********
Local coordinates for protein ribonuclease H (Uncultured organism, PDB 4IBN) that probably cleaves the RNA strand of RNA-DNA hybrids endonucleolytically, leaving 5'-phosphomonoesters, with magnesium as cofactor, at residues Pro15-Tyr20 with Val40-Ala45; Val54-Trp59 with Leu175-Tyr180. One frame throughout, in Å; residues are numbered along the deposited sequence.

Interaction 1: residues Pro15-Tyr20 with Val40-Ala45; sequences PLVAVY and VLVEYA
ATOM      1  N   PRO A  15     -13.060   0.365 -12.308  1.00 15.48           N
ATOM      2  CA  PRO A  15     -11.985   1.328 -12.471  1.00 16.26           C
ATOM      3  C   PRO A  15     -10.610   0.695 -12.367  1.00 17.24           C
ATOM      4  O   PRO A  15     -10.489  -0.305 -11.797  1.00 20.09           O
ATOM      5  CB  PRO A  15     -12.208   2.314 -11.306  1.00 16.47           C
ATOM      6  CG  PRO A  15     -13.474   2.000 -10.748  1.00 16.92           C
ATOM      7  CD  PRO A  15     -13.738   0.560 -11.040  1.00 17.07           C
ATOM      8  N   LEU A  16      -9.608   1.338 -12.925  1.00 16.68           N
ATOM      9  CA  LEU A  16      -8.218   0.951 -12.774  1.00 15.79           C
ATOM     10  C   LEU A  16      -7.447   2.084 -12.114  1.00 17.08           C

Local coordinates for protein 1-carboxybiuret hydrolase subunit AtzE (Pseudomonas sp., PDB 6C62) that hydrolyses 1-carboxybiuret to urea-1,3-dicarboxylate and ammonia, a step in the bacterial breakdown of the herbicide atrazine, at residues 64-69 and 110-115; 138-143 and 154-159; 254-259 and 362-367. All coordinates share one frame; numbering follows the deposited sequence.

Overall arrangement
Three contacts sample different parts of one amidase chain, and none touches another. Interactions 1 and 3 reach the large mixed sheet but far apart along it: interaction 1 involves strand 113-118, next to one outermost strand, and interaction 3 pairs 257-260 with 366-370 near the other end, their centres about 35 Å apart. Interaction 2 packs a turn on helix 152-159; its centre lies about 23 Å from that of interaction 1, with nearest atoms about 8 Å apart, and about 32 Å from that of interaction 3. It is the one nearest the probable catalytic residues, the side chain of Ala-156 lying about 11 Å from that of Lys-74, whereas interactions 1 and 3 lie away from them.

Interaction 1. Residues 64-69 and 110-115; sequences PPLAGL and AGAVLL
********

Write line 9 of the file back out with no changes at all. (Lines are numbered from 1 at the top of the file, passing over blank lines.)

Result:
ATOM      7  CD  PRO A  15     -13.738   0.560 -11.040  1.00 17.07           C